........but not a drop to drink", Rime of the Ancient Mariner -Samuel Taylor Coleridge
Today, October 15, is Blog Action Day and we are supposed to write on something that interests us regarding environmental action and, as regular readers know, I'm interested in water. Lake Superior, Gitchee Gumee, the main subject of this little writing exercise of mine, contains 10% of the worlds fresh surface water. There are still a number of areas I paddle on the lake where I keep a tin cup on my deck and dip it in if I need a drink. I've written about taconite tailings, sunken 55 gal drums from World War II, and refinery discharges into Lake Michigan. All of that is good and important stuff to be aware of but todays environmental thought is much simpler and much more personal. Think about where your water and other resources come from and use 'em wisely.
It struck me up at camp this weekend that our water usage there is about a tenth of what it is at home. The reason for that is because we have to pump it out of the ground by hand. Its easy to let the water run when you're brushing your teeth or run the faucet until it gets cold. When you're getting about a pint per stroke it kind of makes you more of a conservationist. When its time to get clean at camp we take the wood we cut and split and lug it along with the water that was pumped, down to the sauna house. Standing under the running water while you shave, gaze at yourself in the mirror, etc is just not an option. Having to actually work for your water, physically work for it rather than writing a monthly check to the utility (and water is still a bargain!), makes you appreciate it and think more about conserving it. Water can and has run out. Aquifer levels fall and lakes dry up. Potable water is a big problem in a large portion of the world. Just take a little time to think about where your water actually comes from.
We had the pleasure of having fish fry on Friday night in Port Wing, WI with my friend TheGreatCircumnavigator. When part of the Apostle Islands National Lakeshore was designated as the Gaylord Nelson Wilderness Area, the GC decided to commemorate the event. He got the word out that if we wanted to donate to the environmental cause of our choice he would do a solo paddle around the new wilderness area. A lot of us signed on and one afternoon, when the weather forecast was stable, he threw his kayak in at Meyers Beach and paddled the 75 miles to Bayfield, circumnavigating the entire archipelago and arriving early afternoon of the following day. He is also building, coincidentally enough mostly by himself, an environmentally sound home that is off the power grid. I ran this idea for a post by him and he mentioned the fact that we are one of the few countries on earth that flushes our toilets with drinking water. Most people use 'gray water', rainwater, or other non potable water sources. I'll bet if people had to pump it by hand we would figure out a way to collect rain water, rinse water, or other water that would typically just go down he drain or storm sewer.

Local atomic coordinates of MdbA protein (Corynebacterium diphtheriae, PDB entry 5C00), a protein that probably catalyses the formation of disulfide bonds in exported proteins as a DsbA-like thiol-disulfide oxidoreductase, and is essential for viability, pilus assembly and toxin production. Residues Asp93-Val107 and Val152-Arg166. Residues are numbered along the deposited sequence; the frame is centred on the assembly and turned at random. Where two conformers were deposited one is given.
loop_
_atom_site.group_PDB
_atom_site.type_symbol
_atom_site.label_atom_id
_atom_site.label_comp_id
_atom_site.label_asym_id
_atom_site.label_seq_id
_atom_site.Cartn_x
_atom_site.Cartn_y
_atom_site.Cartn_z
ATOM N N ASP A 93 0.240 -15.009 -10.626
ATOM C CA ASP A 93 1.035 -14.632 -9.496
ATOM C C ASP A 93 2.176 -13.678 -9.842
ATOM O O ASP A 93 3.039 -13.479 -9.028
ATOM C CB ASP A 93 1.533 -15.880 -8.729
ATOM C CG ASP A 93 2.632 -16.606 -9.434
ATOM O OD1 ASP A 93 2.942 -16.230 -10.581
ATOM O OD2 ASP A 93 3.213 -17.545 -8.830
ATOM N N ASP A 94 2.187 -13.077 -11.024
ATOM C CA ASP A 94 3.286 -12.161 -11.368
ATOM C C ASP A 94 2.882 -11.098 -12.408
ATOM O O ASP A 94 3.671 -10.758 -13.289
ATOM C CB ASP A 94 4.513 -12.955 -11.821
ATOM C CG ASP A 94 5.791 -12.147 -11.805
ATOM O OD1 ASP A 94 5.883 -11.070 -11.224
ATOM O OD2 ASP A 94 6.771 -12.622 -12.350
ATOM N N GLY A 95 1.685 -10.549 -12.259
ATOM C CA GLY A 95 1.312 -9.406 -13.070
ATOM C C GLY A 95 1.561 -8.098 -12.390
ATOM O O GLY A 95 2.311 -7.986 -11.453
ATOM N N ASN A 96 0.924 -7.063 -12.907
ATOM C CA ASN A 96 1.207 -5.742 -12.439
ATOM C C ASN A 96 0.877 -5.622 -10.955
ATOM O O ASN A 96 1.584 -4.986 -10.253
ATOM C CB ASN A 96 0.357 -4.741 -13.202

Once again, think about where your water and other resources come from and please use them wisely. Little things add up and collectively they will make a difference. You don't see the "Think globally, act locally" bumper stickers much anymore but its still a very admirable sentiment.